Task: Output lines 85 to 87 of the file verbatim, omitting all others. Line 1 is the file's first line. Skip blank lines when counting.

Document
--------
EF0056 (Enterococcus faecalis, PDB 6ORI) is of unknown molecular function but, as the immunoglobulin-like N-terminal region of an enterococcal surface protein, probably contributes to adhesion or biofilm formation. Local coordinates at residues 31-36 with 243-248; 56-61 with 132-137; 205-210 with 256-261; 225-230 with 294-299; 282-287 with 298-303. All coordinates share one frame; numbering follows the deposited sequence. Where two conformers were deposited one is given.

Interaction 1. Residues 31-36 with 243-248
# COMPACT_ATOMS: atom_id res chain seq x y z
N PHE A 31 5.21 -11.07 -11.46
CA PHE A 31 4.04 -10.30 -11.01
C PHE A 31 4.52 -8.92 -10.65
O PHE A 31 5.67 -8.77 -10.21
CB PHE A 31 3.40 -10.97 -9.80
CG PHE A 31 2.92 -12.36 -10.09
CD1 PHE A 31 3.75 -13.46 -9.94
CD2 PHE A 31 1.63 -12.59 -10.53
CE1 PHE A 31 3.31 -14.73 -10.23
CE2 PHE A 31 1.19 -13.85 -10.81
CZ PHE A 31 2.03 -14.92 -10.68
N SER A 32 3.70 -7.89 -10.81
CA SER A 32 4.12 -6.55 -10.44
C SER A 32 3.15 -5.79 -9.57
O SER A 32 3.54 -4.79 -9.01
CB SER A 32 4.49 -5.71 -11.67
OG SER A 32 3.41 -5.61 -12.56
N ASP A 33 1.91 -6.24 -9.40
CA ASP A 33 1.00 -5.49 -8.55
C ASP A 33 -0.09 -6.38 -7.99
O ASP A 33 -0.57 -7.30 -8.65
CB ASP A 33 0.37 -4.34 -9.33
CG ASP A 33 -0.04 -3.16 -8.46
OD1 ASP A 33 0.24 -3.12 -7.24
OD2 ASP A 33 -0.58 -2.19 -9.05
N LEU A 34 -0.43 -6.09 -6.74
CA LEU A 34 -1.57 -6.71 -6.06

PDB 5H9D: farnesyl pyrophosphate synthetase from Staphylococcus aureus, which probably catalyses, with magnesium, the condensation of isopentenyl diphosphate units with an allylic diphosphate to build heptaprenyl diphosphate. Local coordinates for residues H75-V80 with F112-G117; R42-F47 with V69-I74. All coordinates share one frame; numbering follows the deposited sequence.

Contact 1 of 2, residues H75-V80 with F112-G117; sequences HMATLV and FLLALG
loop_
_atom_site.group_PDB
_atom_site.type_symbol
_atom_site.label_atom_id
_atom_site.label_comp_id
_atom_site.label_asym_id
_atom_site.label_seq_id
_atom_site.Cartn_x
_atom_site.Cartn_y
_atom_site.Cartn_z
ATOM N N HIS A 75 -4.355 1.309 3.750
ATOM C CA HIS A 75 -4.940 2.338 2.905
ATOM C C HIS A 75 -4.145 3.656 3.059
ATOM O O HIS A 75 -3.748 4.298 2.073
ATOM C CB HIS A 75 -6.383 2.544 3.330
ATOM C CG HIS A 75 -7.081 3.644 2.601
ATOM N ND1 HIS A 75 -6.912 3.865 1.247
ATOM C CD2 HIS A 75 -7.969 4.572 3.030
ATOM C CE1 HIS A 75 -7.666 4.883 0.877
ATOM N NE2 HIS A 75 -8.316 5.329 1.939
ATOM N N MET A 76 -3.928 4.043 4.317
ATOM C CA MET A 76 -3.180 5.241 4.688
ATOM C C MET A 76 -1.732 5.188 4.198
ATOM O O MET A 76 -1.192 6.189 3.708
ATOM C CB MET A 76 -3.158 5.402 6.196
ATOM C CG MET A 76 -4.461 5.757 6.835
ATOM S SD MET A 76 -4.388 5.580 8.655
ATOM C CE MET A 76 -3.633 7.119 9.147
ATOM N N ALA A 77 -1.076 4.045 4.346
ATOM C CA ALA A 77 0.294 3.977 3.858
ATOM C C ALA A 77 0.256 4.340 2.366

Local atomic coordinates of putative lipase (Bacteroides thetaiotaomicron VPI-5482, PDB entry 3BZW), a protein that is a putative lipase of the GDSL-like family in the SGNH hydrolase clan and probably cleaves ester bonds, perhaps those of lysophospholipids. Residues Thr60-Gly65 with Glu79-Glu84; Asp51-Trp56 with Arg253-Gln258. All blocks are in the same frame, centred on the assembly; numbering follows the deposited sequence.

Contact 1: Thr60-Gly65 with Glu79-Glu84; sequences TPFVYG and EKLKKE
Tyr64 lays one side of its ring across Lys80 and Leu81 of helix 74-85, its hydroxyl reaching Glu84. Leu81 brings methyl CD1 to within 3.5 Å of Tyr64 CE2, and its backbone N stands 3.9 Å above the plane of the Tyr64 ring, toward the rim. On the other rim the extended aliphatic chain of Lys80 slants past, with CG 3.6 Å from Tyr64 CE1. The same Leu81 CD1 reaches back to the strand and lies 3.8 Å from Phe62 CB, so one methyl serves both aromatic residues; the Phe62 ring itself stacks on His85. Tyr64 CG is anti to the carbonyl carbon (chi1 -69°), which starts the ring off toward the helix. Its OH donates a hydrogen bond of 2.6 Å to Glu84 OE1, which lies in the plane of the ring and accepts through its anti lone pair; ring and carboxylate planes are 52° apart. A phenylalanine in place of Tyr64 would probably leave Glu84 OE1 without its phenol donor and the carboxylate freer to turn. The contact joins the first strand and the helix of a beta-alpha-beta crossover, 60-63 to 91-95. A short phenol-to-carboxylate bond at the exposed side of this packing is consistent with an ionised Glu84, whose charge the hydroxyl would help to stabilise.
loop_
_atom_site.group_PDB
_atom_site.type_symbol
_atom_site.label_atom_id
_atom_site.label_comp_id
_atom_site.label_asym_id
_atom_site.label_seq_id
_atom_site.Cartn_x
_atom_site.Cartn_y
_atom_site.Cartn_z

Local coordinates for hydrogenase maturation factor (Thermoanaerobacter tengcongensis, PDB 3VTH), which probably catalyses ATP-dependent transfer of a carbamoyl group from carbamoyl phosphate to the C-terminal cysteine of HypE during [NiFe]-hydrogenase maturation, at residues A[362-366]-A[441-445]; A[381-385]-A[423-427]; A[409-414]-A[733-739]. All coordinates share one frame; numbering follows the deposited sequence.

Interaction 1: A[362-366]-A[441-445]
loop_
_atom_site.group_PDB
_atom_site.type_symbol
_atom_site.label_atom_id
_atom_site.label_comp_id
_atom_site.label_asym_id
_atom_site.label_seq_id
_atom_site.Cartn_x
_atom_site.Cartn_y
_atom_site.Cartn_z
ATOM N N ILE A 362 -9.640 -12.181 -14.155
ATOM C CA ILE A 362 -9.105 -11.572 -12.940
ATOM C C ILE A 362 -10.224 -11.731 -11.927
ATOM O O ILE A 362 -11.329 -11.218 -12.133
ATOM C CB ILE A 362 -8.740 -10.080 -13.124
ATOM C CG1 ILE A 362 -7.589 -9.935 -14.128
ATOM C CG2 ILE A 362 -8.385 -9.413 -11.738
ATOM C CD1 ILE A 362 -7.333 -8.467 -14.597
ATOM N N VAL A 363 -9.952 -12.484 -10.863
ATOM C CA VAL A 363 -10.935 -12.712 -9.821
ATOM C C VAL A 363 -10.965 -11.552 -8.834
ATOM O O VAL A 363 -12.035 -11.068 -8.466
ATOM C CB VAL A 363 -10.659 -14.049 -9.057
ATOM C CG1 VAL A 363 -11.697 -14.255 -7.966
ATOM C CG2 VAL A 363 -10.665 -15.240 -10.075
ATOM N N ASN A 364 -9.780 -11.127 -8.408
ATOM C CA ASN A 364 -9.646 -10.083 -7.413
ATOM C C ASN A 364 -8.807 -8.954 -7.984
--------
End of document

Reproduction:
_atom_site.label_seq_id
_atom_site.Cartn_x
_atom_site.Cartn_y